Ivan Franko and His Community

Ivan Franko and His Community

42.00

Yaroslav Hrytsak
Translated by Marta Daria Olynyk

Series: Ukrainian Studies
ISBN: 9781618119681 (paperback)
Pages: approx. 570 pp.; 14 tables
Publication Date: September 2019

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In this Ukrainian bestseller, now available in English for the first time, Yaroslav Hrytsak examines the first three decades (1856–86) in the life of Ivan Franko, a prominent writer, scholar, journalist, and political activist who became an indisputable leader in the forging of modern Ukrainian national identity. Hrytsak does so against the background of small communities—Franko’s family, his native village, his colleagues, the editors of periodicals for which he worked, and the revolutionary circles with which he interacted—during a time when multi-ethnic Habsburg Galicia evolved into several modern nations. This volume will remain a recognized standard for the study of the history of Ukraine and East Central Europe.


Yaroslav Hrytsak is an historian, public intellectual, and author of several books and numerous articles. He is a professor at the Ukrainian Catholic University in Lviv, the director of the Institute of Historical Research at Lviv National University, and the director of the Petro Jacyk Program for the Study of Modern Ukrainian History and Society of the Canadian Institute of Ukrainian Studies. He has also taught at Columbia University, Harvard University, and the Central European University (Budapest). He has received nine Ukrainian, Polish, American, or Austrian awards for his academic contributions and community involvement.


Praise

This is a study of one of the most intriguing Ukrainian activists of a century ago by one of the most important Ukrainian thinkers of today. Anyone who wishes to see demanding theories of nationalism tested in the practice of nuanced historical research should read this book. It is the culmination of a long discussion about the origins of nations that began in the 1980s and one of the most important books in its field.
— Timothy Snyder, Richard C. Levin Professor of History, Yale University
Yaroslav Hrytsak’s brilliant study of Ivan Franko illuminates the history of Ukraine, Galicia, and the late Habsburg monarchy. Franko emerges as a dynamic, complex figure whose life and work were deeply important for the history of politics and ideas. Hrytsak presents him with great skill and subtlety, and this book should be read by anyone interested in the intellectual history and comparative literature of Eastern Europe.
— Larry Wolff, New York University, author of "Inventing Eastern Europe" and "The Idea of Galicia"
Yaroslav Hrytsak is one of Ukraine’s most prominent liberal intellectuals, an essayist and historian. Ivan Franko and His Community is not his first book on Franko, the writer and polymath, but it is certainly his most ambitious and best. The Ukrainian original was an award-winner in Ukraine. It is a conceptual book, very creative, and extremely readable in the excellent translation by Marta Daria Olynyk. Franko’s strong personality jumps from the pages. Franko was forever falling in love and making hot-headed marriage proposals, but Hrytsak also tells us about his more unconventional relationships. Franko consciously fashioned his self-representation as a son of the people, a peasant boy borne aloft into higher social spheres by the sheer power of his talent. But Hrytsak tells us a rather different, and more interesting, story. I can recommend this book without reservation to lovers of biography, those curious about life in the peripheries of Habsburg Austria, and to readers who like to think.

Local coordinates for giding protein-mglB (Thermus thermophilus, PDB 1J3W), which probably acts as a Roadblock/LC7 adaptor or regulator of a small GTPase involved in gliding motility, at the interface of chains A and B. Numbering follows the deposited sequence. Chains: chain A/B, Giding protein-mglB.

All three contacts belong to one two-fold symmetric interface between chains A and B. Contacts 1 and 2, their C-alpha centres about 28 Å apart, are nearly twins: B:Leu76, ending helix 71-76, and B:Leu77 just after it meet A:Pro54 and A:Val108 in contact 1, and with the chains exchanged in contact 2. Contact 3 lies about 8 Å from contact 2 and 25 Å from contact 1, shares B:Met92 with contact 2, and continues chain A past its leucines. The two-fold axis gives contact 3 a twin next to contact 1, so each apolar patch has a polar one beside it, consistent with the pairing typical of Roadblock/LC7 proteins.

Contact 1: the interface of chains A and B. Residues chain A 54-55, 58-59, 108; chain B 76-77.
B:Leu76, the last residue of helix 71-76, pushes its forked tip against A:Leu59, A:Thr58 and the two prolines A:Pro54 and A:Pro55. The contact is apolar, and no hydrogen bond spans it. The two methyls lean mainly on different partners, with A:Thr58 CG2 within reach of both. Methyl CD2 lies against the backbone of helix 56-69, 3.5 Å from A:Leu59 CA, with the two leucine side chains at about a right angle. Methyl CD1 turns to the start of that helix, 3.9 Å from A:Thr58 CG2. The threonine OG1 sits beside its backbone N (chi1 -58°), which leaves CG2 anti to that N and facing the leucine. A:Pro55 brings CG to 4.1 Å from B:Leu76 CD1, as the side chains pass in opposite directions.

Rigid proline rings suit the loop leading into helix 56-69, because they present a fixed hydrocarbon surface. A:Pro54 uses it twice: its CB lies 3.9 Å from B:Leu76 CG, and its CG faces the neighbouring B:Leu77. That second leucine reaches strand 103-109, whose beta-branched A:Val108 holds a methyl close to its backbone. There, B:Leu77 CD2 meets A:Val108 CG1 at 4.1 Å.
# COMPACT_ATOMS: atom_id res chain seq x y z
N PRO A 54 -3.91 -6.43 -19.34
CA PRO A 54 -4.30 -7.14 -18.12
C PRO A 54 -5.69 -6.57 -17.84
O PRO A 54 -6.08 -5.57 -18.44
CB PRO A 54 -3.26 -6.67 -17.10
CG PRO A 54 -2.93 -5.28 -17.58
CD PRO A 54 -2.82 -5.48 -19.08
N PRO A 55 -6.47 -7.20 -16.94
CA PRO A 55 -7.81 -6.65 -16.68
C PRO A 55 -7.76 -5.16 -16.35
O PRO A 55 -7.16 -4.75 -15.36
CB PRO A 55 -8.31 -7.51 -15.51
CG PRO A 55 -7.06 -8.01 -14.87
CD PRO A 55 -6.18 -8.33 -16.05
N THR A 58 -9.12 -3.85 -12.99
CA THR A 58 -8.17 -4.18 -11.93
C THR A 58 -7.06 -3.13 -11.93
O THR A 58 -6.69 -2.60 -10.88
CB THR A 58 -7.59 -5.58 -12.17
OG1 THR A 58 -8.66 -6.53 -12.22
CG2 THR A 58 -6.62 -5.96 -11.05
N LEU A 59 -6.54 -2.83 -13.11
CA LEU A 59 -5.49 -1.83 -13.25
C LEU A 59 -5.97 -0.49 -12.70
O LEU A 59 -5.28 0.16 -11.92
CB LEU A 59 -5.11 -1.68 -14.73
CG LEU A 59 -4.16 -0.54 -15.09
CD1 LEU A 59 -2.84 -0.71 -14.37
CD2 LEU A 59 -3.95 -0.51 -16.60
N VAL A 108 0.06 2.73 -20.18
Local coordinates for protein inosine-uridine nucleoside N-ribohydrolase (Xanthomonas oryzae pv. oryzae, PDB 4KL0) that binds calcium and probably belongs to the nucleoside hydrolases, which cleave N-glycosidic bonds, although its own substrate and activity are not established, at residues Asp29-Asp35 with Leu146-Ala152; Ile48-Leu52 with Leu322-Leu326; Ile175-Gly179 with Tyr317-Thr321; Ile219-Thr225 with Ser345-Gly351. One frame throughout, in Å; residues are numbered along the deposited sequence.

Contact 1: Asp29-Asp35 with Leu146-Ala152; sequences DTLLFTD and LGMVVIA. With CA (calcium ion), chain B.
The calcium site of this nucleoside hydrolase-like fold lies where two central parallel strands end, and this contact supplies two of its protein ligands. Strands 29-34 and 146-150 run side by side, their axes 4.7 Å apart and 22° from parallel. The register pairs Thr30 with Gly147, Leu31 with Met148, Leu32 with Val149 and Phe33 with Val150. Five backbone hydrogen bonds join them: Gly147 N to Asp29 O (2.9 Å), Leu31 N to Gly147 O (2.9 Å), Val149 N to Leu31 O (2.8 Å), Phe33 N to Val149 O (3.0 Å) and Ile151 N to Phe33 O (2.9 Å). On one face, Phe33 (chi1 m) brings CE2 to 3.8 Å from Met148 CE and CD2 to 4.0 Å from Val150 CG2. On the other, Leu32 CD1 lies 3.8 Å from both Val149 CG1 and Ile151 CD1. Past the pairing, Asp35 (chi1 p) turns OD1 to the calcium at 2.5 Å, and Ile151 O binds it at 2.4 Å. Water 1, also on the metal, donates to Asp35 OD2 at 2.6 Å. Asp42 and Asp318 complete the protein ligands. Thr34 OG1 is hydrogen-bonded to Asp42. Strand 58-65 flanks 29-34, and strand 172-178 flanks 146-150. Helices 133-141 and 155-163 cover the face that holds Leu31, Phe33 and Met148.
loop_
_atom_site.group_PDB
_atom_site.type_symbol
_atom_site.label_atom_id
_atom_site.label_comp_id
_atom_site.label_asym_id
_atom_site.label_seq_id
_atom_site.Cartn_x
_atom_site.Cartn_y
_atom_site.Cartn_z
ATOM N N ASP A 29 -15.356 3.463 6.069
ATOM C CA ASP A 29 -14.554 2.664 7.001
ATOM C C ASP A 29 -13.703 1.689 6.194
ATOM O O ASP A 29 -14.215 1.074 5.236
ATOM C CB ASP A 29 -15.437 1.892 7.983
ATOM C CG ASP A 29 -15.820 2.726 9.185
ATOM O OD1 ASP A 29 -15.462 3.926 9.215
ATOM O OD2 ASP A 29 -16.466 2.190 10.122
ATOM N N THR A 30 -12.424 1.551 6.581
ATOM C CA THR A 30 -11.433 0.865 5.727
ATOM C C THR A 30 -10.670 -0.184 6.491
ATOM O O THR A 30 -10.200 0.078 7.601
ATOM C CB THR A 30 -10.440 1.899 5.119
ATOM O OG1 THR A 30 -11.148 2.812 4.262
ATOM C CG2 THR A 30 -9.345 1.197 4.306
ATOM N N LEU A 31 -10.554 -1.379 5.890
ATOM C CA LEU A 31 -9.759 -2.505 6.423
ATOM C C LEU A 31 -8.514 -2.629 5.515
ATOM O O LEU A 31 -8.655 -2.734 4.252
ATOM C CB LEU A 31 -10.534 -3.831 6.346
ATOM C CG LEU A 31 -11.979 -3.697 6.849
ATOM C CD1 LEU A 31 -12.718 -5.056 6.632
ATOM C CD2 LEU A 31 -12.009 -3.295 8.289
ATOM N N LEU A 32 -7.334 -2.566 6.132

— John-Paul Himka, Professor Emeritus of History and Classics, University of Alberta
This book is a quintessential imperial biography of Ivan Franko, written by a historian who seems to know everything about turn-of-the century nationalizing empires, their challenges and opportunities. Covering just thirty years of Franko’s life, the book itself possesses many “imperial” qualities—from its length to its author’s all-embracing gaze, which is attentive to even the seemingly most marginal details of Franko’s early life. … In accessible and engaging prose, Hrytsak narrates the powerful yet subtle story of life as experimentation with gender, linguistic, national and cultural identities and loyalties. In the end, this is a fascinating and painstakingly researched story about nationalization as the reduction of past imperial ambiguities and complexity.
— Marina Mogilner, Edward and Marianna Thaden Chair in Russian and East European Intellectual History and Associate Professor of History, University of Illinois at Chicago

Table of Contents

Preface
Translated by Mark Baker

PART I: Franko and His Times
Chapter 1: Austrian Galicia: Movement without Changes, Changes without Movement
Chapter 2: The Riddles of His Birth
Chapter 3: Early Childhood
Chapter 4: School Years
Chapter 5: Between the Small and the Large Fatherland
Chapter 6: Did the Peasants Have a Fatherland?
Chapter 7: The Turning-Point: The Modern Metropolis
Chapter 8: At the Forefront of the Socialist Movement
Chapter 9: “A Journal, All We Need Is a Journal!”

PART II: Franko and His Society
Chapter 10: Franko and His World Perception
Chapter 11: Franko and His Peasants
Chapter 12: Franko and His Boryslav
Chapter 13: Franko and His Women
Chapter 14: Franko and His Jews
Chapter 15: Franko and His Readers
Chapter 16: How Franko Became a Genius
Chapter 17: A Prophet in His Own Land

Bibliography
Index